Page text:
Customers go to Majestic because of product availability and services. Supermarkets don’t normally carry several cases of the same wine. Majestic offers party services like free glass loans or free return of unopened bottles. Supermarkets don’t offer free tasting like Majestic. Supermarkets may try having wine experts in-store but consumers aren’t used to store employees approaching them in supermarkets. Supermarkets definitely don’t help carry wines to customer’s cars.

Price is important but there are always customers willing to pay a bit more for better services. Majestic will be fine as long as they keep prices competitive while maintaining a high level of customer service.


Volatility Creates Opportunities

One more thing I like about Majestic is price volatility. EV/EBIT moved by 5 units in most years since 2001. For example, the lowest EV/EBIT was 8.5 and the highest EV/EBIT was 13.8 in 2012. Recently, the price went from 400 pence per share in early January 2015 to 301 pence per share on March 01, 2015, and to 382 pence per share today. Business fundamentals can’t move that much. Smart investors can make great profit by trading in and out of the stock.


The Inherent Risk in U.K. Stocks

Majestic has one risk that’s typical of U.K. companies. U.K. companies have a tendency to hire external CEOs. But I thought that Majestic had a unique culture. When Tim How, the first CEO, retired in 2008, Majestic didn’t look for external candidates. They had actually appointed Steve Lewis as COO in 2007 to prepare for Tim How’s retirement. Steve Lewis joined Majestic in 1985 as a store employee right after graduating from college. He spent his entire career at Majestic. That’s a strong evidence for the continuity of a culture.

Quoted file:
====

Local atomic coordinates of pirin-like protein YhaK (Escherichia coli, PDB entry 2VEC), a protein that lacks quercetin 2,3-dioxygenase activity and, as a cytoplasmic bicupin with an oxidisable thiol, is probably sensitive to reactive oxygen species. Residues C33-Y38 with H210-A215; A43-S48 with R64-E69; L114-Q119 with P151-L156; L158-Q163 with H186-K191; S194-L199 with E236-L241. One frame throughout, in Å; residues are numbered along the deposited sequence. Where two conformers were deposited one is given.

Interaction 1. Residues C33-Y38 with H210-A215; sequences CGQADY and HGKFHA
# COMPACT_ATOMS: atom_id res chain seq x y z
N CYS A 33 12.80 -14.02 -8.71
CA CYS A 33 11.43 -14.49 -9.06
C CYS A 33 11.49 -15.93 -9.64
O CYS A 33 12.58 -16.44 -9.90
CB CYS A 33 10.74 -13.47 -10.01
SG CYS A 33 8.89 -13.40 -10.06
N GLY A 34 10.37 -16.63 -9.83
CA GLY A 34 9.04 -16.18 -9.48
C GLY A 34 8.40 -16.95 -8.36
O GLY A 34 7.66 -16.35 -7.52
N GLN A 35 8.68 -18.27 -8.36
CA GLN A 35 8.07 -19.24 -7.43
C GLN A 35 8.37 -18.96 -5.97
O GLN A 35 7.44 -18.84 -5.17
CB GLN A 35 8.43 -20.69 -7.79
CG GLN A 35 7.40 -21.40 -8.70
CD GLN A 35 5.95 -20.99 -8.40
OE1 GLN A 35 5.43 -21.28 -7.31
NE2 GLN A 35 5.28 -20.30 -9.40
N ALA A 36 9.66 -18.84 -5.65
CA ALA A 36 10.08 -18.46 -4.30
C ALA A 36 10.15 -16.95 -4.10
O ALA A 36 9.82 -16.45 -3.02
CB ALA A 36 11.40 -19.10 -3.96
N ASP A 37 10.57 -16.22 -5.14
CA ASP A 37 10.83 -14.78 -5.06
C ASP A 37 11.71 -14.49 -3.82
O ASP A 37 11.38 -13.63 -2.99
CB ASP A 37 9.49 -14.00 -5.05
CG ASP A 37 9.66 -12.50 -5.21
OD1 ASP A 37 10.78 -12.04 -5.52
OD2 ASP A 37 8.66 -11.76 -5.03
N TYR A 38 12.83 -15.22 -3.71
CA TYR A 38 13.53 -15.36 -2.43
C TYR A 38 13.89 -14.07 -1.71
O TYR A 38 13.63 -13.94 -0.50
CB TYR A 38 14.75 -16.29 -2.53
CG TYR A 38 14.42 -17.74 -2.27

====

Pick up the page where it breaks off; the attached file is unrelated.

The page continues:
Steve Lewis has done a good job. He took Majestic through the Great Recession unscathed. Majestic’s recent performance isn’t good. They gained market share but expected flat earnings this year. Margins declined because of pricing pressure from supermarkets. I think that’s fine. Majestic is still growing and is now more competitive. Margins declined but are still higher than historical level (and my expected normal margins).

But Steve Lewis was suddenly fired in February 2015. Majestic said they wanted to find a CEO with online expertise. That worried me. It’s true that Majestic is slow in growing the online business but I expect an evolutionary instead of a revolutionary change. An online executive may know nothing about wine warehouse and offline customer service.

Finally, Majestic announced the acquisition of Naked Wines in April 2015. They’ll make Naked Wines CEO Rowan Gormley the new CEO. Majestic will pay £50 million cash, which is financed by debt, and £20 million in shares based on performance over the next 3 years.

I think acquiring Naked Wines make great strategic sense. There’re cost and product synergies between a wine warehouse and a wine club or an online wine store. Last year, Naked Wines made £74 million revenue, £2.1 million EBITDA in the U.K., and -£3.3 million EBITDA overall. If Majestic helps Naked Wine reduce cost of wine, administrative expense, and distribution cost, they can make 8% EBIT margin on Naked Wines’s sales. If that works, the price they paid isn’t high at all. The two companies combined can also offer stronger offerings to consumers.